Monday, October 4, 2010

CUESA Sunday Supper 2010

I got an immense treat this weekend in the form of a seat at CUESA's annual dinner at the Ferry Building!
The first part of the event was the 'cocktail reception,' which was made up of about thirty different appetizer stations, each with its own creation from a participating chef (the chef line-up was pretty spectacular, with dishes from big names like Liza Shaw of A16, Chris Cosentino of Boccalone and Phil West of Range).
A couple of the highlights were:
- Smoked opah belly salad with coriander yogurt, dehydrated pumpernickel (aka a crouton), and compressed cucumber (don't ask me what this means, but it was great) from Mark Richardson of Seasons Restaurant.
- Shrimp tacos with pickled chili peppers from Mark Dommen of One Market. It doesn't seem that innovative, but it was extremely tasty.
- Braised red kale agnolotti with olive oil croutons from Dmitry Elperin of The Village Pub. This was the first dish I tried and, I say this as a kale opponent, it was delish -- the tiny croutons provided a great textural contrast.
I'm trying to stop myself but I have one more...
- Chilled avocado soup with cumin crema and corn-poblano relish by Antelmo Faria of Tacolicious.
They also offered ... COCKTAILS! I tried the "proper pluot" (from Tony Devencenzi of Bourbon and Branch), which had pluot juice, gin, something I can't remember and bitters. It tasted like a wonderfully refreshing glass of Christmas (the flavor of the bitters, I guess?). I also sampled the Daisy Cutter from Greg Lindgren of Rye. It was made with watermelon juice, Charbay tequila, meyer lemon juice and a touch of agave. Quite nice, although very similar (virtually identical) to the watermelon margarita I make myself.

At seven o'clock we trundled upstairs to the beautifully arranged upper deck of the ferry building. Having never been there for an event, nor having ever been on the second floor, I was awed by how beautiful the lighting and expansive set-up was (they had six long banquet tables laid out, about 60 people at each table), and each table had a separate menu composed of dishes by different participating chefs. The theme for this year's dinner was the 'whole-beast feast' and they carved the beasts tableside. We ended up at the chicken table (originally slated to be the duck table). The meal began with braised cauliflower and bulghur with bitter green salsa verde, garum, lemon and almonds from Lauren Kiino of Plum (the just-opened restaurant from Daniel Patterson of Coi-fame that I am looking forward to trying - click here for the lowdown). The starter course was wonderful, not too heavy but a nice fall-inspired mix of ingredients.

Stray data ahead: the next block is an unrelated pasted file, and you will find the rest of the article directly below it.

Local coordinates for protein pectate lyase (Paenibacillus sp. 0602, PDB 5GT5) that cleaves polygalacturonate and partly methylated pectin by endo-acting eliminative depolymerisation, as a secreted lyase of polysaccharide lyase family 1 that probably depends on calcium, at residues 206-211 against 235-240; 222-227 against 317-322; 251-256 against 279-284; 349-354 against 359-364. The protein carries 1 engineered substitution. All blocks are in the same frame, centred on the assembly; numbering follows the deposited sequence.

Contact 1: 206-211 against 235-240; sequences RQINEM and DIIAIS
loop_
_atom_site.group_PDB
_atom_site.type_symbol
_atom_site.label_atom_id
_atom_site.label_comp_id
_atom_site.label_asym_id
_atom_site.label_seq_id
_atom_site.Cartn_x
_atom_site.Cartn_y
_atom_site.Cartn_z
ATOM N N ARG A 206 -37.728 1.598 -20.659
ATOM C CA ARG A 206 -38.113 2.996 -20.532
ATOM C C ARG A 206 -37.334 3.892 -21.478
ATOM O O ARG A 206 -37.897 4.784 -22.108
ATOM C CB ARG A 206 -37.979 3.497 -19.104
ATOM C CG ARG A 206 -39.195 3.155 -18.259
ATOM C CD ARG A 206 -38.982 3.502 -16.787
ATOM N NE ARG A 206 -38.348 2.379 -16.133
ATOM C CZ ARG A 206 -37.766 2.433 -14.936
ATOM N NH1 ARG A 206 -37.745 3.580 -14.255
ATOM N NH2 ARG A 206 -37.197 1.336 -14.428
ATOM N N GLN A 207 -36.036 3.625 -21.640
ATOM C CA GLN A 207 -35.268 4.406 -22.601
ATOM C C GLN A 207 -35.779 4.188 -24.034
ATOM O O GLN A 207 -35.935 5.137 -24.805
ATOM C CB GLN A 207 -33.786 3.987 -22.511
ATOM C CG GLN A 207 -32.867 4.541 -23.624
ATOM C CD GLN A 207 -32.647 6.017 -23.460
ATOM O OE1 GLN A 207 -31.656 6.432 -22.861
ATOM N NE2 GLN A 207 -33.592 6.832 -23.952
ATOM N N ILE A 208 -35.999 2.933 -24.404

For the second course (my favorite!), we were served pork trotter scarpinocc (don't worry, this means ravioli) with lobster mushroom, horseradish (so they said, though I couldn't detect any), and watercress, created by Thomas McNaughton of Flour+Water. The scarpinocc was made with a delicate dumpling-like dough and was paired with Big Cypress Brown Ale. I don't usually like ales but I found this to be a pleasant pairing that made the ale taste almost chocolatey.

The entrée consisted of three parts: braised chicken legs with chicken sausages, shell beans with roasted tomatoes (mmm), and a 'salad' of rocket, gizzard confit and chicken cracklins all piled atop toasts shmeared with chicken liver, made by Taylor Boetticher of Fatted Calf.

To close, we had an almond milk tapioca with spiced kabocha puree and bronx grapes from Chucky Dugo of The Slanted Door. I am not a tapioca lover (texture) but this was very nice - the tapioca was mild with a nice, light nuttiness and the kabocha puree provided a comforting sweetness. The highlight of the dessert, for me, was the addition of the grapes - they were served on a skewer and were coated in some sort of a brittle. This meant that you bit off a piece of the hard, crisp brittle and then got a big pop of the fresh grape in the center - a very exciting closer indeed!


  1. WOW! i can't believe the taste treats you are experiencing. another whole vocabulary.

  2. Wow, sounds amazing! Who got to go? Just special invitees? You don't like tapioca but you're OK with "chicken cracklins" and "pork trotters"? Do you know what they are? Ha ha! I love how in this bit, "pork trotter scarpinocc (don't worry, this means ravioli)", what you're telling us not to worry about is the word "scarpinocc" but not "trotter"!! Ha HA! Now where'd I put that tofu?

  3. The pork trotter aspect was fab! So moist and tasty! It is the texture of tapioca that sometimes gets to me! Cracklins just taste like fatty flavorful potato chips!
    Anyone got to go, they had tickets on sale for the reception and the dinner which benefitted CUESA (the farmers market association)... you too could come next year (they always have a vegetarian option!).